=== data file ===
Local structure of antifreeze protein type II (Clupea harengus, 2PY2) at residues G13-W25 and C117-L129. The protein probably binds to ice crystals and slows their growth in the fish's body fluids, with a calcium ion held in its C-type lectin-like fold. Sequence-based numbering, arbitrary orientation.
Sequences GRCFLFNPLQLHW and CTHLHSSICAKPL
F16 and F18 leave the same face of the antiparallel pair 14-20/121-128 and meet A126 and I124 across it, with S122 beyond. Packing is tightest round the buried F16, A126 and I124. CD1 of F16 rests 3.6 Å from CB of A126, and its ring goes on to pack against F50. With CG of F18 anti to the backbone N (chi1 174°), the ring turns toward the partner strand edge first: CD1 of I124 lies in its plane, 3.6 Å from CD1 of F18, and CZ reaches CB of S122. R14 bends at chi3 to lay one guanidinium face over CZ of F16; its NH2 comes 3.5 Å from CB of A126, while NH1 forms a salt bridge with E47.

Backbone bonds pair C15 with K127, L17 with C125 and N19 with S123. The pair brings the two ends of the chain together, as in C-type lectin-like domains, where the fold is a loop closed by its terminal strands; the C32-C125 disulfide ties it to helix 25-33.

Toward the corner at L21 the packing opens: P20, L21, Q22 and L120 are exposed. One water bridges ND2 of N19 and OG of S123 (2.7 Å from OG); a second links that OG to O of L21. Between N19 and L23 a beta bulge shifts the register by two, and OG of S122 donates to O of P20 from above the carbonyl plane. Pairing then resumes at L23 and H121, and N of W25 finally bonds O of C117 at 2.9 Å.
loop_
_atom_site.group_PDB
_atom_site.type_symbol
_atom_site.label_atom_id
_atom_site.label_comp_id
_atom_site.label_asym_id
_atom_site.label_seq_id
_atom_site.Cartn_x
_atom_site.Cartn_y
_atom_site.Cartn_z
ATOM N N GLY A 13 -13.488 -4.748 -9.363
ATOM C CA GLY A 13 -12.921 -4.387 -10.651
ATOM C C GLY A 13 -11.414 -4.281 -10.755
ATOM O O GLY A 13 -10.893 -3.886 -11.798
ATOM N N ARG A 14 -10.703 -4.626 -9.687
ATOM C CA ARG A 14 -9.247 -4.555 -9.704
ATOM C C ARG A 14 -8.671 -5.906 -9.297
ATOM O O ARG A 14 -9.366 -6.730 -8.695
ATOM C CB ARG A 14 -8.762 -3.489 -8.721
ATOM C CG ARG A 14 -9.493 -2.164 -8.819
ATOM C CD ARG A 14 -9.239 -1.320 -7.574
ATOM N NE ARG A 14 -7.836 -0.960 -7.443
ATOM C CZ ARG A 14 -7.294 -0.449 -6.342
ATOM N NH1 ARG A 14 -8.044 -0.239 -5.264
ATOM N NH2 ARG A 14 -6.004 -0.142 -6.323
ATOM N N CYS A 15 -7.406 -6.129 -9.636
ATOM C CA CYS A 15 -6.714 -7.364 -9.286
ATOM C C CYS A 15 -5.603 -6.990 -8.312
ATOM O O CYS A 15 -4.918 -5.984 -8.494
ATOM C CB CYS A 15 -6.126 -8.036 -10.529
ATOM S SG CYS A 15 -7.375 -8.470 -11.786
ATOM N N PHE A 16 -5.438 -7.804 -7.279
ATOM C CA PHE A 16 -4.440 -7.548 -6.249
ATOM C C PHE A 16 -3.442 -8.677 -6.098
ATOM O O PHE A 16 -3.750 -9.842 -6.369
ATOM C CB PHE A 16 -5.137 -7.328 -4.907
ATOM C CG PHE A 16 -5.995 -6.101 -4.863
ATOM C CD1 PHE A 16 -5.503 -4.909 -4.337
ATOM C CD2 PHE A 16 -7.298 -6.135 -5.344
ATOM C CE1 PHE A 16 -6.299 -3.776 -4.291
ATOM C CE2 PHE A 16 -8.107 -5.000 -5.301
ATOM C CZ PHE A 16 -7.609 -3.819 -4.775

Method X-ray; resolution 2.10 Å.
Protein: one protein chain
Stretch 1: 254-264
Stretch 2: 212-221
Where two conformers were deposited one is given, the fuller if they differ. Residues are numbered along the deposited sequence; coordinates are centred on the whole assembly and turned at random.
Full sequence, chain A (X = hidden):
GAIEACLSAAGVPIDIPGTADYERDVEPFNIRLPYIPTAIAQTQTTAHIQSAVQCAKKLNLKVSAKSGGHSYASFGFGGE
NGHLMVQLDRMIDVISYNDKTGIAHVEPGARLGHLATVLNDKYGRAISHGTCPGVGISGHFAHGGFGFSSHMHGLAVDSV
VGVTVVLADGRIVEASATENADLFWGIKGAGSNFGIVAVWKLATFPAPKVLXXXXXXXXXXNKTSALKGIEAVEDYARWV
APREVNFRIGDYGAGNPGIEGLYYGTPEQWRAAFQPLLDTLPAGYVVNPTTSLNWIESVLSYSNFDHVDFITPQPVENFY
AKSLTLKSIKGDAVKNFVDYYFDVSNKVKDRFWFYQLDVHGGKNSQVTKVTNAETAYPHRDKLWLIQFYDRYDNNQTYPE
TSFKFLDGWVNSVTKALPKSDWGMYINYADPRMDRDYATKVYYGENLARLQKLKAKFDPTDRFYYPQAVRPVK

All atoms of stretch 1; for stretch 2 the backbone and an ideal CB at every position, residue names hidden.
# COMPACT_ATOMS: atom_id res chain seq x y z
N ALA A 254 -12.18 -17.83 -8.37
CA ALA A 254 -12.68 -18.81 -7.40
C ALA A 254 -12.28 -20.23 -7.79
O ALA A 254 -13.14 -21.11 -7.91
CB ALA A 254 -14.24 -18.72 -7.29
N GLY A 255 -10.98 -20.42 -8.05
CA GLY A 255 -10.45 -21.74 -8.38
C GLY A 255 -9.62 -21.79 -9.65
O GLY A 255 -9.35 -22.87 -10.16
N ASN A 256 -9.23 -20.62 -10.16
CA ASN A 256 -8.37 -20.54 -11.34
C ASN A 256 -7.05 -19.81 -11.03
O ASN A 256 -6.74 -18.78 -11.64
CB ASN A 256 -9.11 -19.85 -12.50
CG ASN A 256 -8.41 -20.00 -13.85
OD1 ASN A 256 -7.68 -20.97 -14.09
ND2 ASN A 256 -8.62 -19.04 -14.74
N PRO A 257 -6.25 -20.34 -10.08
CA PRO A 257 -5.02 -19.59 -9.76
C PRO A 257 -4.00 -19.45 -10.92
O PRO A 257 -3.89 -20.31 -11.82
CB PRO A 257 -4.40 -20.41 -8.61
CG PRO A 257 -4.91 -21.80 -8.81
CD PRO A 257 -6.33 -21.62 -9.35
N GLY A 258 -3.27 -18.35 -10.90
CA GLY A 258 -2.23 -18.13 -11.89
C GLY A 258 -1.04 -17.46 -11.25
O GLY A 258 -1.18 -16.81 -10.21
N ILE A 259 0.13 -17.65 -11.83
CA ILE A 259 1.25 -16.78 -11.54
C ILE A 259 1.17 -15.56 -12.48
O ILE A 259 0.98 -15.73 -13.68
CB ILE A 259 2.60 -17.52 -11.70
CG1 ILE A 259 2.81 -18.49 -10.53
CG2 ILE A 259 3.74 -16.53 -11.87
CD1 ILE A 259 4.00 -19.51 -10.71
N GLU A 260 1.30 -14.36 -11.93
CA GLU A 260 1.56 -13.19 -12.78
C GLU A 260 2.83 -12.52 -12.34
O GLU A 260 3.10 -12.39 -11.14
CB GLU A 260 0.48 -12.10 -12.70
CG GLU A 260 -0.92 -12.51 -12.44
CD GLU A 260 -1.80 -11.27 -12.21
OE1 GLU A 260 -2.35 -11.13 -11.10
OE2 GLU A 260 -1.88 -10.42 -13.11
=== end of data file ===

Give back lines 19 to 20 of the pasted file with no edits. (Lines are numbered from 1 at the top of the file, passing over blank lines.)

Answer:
ATOM O O GLY A 13 -10.893 -3.886 -11.798
ATOM N N ARG A 14 -10.703 -4.626 -9.687